Back in June of this year, members of the European Parliament and the Council discussed the creation of a common port for charging all electronics and reached a preliminary agreement on the implementation of a single charger policy starting in 2024.

Last night, the European Parliament voted for the implementation of the directive. Of the voting members of the EU Parliament, a majority of 602 MPs voted in favor of the proposal, with 13 members voting against it. 8 votes also abstained.

In effect, this means that starting in autumn 2024, all mobile phones, tablets and cameras will have to have a USB-C port capable of providing electricity if they are sold in the EU. Notebook manufacturers have been given the opportunity to adapt to this new recommendation until the spring of 2026.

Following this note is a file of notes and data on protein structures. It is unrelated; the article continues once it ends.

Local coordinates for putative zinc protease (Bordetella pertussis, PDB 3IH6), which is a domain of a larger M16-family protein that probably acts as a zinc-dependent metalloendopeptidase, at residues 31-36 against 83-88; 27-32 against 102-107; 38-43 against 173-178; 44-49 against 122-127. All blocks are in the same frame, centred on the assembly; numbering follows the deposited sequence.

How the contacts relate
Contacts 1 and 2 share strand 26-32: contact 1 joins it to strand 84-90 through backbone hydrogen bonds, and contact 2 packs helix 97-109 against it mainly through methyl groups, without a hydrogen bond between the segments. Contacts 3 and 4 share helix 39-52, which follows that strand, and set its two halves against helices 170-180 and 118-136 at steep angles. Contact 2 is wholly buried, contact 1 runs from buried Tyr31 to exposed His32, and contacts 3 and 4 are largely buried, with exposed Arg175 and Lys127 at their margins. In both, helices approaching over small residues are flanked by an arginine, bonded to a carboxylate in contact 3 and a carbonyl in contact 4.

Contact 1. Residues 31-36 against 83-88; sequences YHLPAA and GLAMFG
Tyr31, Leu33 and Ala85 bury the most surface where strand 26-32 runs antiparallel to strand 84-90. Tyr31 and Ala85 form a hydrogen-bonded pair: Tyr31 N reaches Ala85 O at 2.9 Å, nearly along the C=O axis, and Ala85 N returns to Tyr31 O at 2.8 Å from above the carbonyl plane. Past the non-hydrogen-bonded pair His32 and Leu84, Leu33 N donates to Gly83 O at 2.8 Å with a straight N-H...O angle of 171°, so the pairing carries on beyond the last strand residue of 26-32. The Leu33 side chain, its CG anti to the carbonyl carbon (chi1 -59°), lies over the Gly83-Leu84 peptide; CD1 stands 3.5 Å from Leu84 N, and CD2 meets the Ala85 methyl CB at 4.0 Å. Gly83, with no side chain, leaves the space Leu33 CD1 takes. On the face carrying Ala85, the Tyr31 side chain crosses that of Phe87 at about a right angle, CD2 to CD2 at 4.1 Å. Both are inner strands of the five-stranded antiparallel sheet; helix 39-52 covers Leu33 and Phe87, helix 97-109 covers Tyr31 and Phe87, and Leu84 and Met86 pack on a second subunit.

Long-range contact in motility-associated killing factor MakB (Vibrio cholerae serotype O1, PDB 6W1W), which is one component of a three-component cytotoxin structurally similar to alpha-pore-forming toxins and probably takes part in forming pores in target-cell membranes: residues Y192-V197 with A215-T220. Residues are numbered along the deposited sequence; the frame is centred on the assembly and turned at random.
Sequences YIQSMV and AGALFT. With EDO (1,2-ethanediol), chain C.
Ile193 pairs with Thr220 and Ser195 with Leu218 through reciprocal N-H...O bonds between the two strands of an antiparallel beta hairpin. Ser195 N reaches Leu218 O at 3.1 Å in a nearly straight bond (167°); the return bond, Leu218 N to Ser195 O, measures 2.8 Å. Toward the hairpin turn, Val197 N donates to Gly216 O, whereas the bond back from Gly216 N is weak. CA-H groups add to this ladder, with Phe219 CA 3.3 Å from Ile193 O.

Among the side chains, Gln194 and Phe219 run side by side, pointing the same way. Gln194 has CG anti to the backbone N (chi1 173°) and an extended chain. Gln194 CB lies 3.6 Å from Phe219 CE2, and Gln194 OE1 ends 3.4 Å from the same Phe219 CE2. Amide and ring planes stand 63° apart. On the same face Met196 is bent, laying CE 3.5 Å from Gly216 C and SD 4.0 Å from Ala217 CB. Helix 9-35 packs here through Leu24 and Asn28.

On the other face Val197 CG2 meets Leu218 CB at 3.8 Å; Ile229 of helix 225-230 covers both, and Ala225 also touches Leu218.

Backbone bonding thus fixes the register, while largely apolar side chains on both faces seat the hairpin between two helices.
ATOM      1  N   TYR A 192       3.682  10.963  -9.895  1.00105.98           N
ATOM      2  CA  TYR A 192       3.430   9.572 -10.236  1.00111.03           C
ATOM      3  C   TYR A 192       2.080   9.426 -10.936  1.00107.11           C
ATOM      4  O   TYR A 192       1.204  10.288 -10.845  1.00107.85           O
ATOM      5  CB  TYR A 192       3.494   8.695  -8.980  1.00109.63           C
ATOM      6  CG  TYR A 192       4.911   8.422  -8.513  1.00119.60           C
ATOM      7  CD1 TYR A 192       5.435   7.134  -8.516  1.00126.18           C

The next step is for the European Council to approve the new directive before it officially enters into force.

The new law also covers a wide range of other small and medium-sized electronics. This includes headphones, portable speakers, portable game consoles, e-readers, keyboards, mice and portable navigation systems.

Devices such as health trackers and sports equipment that are too small to have a physical USB-C port will be exempt from the new regulation for now.

The long term goal of the new law is to help consumers reduce e-waste and make their electronics more sustainable. In the coming years, wireless and fast charging standards will also be standardized for products sold in the EU. The EU hopes that when the policy takes effect reduce approximately 11,000 tons of e-waste.

This legislation was clearly aimed at tech companies like Apple, who insist on having a different charging standard and protocol for their devices. It will be interesting to see if Apple tries to find a loophole they can exploit and find a way around this legislation.